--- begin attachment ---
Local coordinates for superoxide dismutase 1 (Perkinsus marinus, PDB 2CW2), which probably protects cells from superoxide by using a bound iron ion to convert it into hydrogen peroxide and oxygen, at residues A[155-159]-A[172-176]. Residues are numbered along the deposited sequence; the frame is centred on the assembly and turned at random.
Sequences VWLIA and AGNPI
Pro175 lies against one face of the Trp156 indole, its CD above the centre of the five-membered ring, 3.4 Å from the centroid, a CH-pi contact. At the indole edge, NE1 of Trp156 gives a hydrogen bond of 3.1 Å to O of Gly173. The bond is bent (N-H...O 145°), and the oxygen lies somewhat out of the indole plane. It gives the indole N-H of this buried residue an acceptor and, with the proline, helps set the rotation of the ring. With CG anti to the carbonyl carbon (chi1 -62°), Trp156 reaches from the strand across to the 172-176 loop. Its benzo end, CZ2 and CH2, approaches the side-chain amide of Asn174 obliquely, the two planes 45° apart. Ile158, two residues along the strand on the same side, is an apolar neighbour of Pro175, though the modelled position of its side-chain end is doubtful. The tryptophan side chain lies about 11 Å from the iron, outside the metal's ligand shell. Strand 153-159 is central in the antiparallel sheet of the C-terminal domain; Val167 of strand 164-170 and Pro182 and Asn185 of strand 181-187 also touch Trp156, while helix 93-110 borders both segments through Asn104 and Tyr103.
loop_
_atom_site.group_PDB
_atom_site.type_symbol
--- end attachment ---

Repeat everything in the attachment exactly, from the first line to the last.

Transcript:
Local coordinates for superoxide dismutase 1 (Perkinsus marinus, PDB 2CW2), which probably protects cells from superoxide by using a bound iron ion to convert it into hydrogen peroxide and oxygen, at residues A[155-159]-A[172-176]. Residues are numbered along the deposited sequence; the frame is centred on the assembly and turned at random.
Sequences VWLIA and AGNPI
Pro175 lies against one face of the Trp156 indole, its CD above the centre of the five-membered ring, 3.4 Å from the centroid, a CH-pi contact. At the indole edge, NE1 of Trp156 gives a hydrogen bond of 3.1 Å to O of Gly173. The bond is bent (N-H...O 145°), and the oxygen lies somewhat out of the indole plane. It gives the indole N-H of this buried residue an acceptor and, with the proline, helps set the rotation of the ring. With CG anti to the carbonyl carbon (chi1 -62°), Trp156 reaches from the strand across to the 172-176 loop. Its benzo end, CZ2 and CH2, approaches the side-chain amide of Asn174 obliquely, the two planes 45° apart. Ile158, two residues along the strand on the same side, is an apolar neighbour of Pro175, though the modelled position of its side-chain end is doubtful. The tryptophan side chain lies about 11 Å from the iron, outside the metal's ligand shell. Strand 153-159 is central in the antiparallel sheet of the C-terminal domain; Val167 of strand 164-170 and Pro182 and Asn185 of strand 181-187 also touch Trp156, while helix 93-110 borders both segments through Asn104 and Tyr103.
loop_
_atom_site.group_PDB
_atom_site.type_symbol